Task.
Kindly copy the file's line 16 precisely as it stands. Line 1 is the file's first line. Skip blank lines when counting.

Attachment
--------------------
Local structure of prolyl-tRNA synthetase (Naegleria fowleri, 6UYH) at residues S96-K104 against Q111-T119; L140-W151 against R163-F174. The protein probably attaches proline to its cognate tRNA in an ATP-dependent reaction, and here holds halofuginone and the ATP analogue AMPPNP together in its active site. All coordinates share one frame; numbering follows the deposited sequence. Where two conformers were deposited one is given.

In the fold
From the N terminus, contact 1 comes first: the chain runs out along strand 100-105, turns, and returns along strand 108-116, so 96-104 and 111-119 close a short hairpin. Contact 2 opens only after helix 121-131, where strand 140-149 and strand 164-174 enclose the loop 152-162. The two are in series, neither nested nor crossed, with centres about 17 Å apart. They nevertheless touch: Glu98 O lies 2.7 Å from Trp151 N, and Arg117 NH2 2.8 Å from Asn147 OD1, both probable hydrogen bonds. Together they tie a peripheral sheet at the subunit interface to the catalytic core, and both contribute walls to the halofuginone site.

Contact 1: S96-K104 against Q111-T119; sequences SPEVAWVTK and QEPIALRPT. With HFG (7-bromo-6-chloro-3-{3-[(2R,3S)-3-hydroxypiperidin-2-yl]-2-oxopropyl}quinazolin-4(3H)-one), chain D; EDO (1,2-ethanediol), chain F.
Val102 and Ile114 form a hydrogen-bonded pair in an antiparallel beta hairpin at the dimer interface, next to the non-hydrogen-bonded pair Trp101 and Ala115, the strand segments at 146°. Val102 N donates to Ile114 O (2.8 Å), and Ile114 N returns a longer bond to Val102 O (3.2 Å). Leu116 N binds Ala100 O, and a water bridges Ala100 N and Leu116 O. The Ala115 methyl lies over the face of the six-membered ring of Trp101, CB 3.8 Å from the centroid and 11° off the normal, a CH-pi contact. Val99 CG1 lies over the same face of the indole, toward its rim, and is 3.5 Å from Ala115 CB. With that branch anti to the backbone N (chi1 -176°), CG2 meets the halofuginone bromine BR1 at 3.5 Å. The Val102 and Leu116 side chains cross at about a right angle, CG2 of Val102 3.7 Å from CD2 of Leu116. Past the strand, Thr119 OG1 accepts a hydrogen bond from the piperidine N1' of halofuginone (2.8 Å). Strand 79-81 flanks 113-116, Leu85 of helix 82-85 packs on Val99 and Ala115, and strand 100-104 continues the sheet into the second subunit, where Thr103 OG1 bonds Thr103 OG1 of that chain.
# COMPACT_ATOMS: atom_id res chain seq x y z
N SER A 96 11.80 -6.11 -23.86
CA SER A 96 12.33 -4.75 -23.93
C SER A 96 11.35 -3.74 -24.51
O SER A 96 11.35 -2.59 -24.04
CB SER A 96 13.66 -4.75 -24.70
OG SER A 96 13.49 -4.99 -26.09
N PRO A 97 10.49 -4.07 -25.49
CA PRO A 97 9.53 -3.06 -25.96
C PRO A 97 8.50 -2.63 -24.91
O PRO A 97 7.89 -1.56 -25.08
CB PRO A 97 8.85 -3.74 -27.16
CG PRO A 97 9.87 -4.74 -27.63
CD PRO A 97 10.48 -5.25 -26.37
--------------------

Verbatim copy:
O PRO A 97 7.89 -1.56 -25.08